Homeschooling in the U.S. is regulated at the state level, therefore homeschooling laws can differ greatly from state to state. It is important for homeschoolers to know and understand the legal requirements for the state in which they will be homeschooling.
In Georgia, the homeschooling requirements fall under O.C.G.A. § 20-2-690. Although we outline the main requirements of the Georgia Home Study Law on this page, GHEA encourages homeschooling parents or legal guardians to familiarize themselves with this law. To better serve you, we have provided Home School Legal Defense Association’s legal analysis of the Georgia law.
Georgia Homeschooling Requirements FAQ
Who may teach? Parents or legal guardians may teach their own children. Additionally, parents or guardians may employ a qualified (see question below) tutor to teach their children.
What are the qualifications to teach? Parents/ guardians or hired tutors must have at least a high school diploma or a general education development (GED) diploma in order to teach.
What to teach? Any home study program must include a basic academic educational program which includes, but is not limited to, reading, language arts, math, social studies, and science. In other words, at a minimum, you must teach these core 5 subjects, but you are not limited to teaching only these 5 subjects.
How much time do I need to homeschool? For each school year (12 months), the home study program must include 180 school days. One school day is the equivalent of at least 4.5 hours (unless the child is physically unable to comply). Although attendance is no longer required to be reported, GHEA recommends you keep a record of your attendance in your personal school file.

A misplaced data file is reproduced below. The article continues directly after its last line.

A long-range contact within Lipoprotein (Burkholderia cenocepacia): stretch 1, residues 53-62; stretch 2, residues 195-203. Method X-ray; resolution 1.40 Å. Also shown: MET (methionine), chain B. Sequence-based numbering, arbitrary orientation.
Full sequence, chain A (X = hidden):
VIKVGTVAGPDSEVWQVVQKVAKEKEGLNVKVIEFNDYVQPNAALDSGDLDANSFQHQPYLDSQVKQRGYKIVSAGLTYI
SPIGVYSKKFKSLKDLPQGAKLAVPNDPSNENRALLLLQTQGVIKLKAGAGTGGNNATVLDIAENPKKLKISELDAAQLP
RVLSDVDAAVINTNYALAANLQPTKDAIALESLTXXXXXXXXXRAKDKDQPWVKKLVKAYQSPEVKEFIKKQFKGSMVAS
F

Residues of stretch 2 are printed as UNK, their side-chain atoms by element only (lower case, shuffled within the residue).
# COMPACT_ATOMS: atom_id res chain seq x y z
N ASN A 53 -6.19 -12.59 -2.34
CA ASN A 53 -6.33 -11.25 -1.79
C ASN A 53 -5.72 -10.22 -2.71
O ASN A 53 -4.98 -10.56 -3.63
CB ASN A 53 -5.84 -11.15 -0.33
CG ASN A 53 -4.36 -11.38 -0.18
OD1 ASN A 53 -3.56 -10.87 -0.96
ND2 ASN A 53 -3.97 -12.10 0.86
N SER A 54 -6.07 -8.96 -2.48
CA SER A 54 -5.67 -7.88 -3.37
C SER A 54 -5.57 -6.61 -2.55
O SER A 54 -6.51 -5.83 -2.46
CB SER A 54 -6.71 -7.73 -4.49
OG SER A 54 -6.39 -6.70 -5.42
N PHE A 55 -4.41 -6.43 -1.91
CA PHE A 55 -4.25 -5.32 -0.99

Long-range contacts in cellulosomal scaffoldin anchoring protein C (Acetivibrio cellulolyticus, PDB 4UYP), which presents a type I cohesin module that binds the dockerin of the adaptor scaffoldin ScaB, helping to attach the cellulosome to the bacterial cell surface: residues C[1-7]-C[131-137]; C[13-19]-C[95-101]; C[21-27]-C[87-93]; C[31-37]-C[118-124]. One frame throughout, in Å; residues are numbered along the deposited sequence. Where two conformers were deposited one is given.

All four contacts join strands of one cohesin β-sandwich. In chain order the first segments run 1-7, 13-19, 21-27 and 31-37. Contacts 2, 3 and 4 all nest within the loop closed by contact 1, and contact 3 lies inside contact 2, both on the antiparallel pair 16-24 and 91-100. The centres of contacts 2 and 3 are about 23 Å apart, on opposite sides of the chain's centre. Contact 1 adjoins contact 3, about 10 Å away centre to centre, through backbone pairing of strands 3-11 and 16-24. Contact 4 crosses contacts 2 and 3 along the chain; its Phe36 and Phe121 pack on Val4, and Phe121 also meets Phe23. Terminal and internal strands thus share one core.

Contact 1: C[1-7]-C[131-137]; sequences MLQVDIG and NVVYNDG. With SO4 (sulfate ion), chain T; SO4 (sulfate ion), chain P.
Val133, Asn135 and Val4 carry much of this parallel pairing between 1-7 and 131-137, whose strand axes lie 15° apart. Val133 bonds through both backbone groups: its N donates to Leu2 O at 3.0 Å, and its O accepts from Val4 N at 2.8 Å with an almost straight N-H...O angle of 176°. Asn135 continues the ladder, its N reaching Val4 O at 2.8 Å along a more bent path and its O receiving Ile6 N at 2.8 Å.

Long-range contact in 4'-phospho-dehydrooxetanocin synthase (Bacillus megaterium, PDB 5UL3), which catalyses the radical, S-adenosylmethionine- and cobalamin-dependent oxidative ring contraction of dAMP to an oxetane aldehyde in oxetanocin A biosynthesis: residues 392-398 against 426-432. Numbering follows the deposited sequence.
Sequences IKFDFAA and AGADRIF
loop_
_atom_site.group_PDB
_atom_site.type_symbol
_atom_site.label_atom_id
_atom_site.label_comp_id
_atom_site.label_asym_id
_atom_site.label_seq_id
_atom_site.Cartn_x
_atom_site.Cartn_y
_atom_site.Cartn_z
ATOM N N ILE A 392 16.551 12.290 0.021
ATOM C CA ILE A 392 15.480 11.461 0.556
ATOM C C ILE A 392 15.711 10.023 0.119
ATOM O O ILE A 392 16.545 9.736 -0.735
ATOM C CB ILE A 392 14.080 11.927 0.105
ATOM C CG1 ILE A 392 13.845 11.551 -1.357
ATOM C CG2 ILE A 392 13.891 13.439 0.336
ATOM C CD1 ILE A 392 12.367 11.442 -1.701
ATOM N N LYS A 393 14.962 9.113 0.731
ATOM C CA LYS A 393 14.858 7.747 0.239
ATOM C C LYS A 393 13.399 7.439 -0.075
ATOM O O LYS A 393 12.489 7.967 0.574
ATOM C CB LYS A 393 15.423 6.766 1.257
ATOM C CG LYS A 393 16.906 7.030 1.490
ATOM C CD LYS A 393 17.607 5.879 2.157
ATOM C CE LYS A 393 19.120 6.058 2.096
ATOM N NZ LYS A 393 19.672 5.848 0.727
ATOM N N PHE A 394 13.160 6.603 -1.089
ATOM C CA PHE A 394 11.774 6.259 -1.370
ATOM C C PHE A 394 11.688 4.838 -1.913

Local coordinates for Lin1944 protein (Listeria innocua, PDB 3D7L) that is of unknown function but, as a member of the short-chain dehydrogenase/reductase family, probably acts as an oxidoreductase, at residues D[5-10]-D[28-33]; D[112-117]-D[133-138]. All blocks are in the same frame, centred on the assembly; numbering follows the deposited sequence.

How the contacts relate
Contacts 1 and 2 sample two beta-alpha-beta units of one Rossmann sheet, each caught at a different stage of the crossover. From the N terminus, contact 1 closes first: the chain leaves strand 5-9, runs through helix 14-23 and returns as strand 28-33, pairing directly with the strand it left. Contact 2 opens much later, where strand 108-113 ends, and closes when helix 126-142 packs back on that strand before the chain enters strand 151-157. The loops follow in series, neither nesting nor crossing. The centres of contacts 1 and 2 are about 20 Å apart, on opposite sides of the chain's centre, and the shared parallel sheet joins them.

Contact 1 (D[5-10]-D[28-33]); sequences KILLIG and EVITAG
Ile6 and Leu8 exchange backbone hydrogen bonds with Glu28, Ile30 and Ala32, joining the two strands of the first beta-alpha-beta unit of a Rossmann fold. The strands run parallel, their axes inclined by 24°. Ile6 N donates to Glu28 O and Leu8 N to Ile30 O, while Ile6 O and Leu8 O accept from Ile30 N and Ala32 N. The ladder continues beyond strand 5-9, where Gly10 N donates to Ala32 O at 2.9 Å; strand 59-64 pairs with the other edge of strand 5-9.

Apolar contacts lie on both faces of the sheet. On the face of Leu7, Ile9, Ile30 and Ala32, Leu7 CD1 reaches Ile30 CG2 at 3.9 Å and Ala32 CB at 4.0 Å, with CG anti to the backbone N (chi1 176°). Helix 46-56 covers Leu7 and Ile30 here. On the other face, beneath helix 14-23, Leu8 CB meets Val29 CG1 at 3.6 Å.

How do I report to the state that we are homeschooling? The parent or legal guardian must file a Declaration of Intent with the Georgia Department of Education for each homeschool year. In other words, this is done yearly. For more details visit our Declaration of Intent page.
What is the compulsory attendance age for homeschooling? The compulsory age for school attendance in Georgia is between the child’s 6th and 16th birthdays. In other words, if your child will be 6* years old or older by Sept 1, you must report your child as homeschooling and they must stay in some form of legal education through the age of 16. It is important to note that even though the compulsory age of attendance is through age 16, a parent/guardian must continue to report their child as homeschooling to the DOE until s/he has completed his/her home study program. Failure to report a child as homeschooling beyond the age of 16 would constitute the student as a drop out, whether he/she completes the work beyond that age or not.
*There is an exception to the compulsory attendance age of 6 if a child has been enrolled in a public or private school for more than 20 days. In this case, the parent would need to report the child to the DOE as homeschooling. An example of this would be if a child was in a public school kindergarten for more than 20 days. Even though the child may be 5 years old or turned 6 after Sept 1, the parent is required to report them as homeschooling.
What testing is required? Homeschoolers are required to take a standardized test at least every 3 years. You do not need to report the results of this testing, but you do need to keep them in your personal school file. For more details visit our Standardized Testing page.
How do I show progress? Parents must write an Annual Progress Report (also called an Annual Summary) at the end of each school year. These are not reported anywhere, but must also be kept in your personal school record. For more details, visit our Annual Summary page.
What about school documents? Georgia law gives the parent/guardian the authority to execute any document required to show proof of enrollment in a home study program, to show proof of grades, and other required educational information. This would include documents such as high school transcripts and diplomas, as well as verification required for driver’s license and work permits.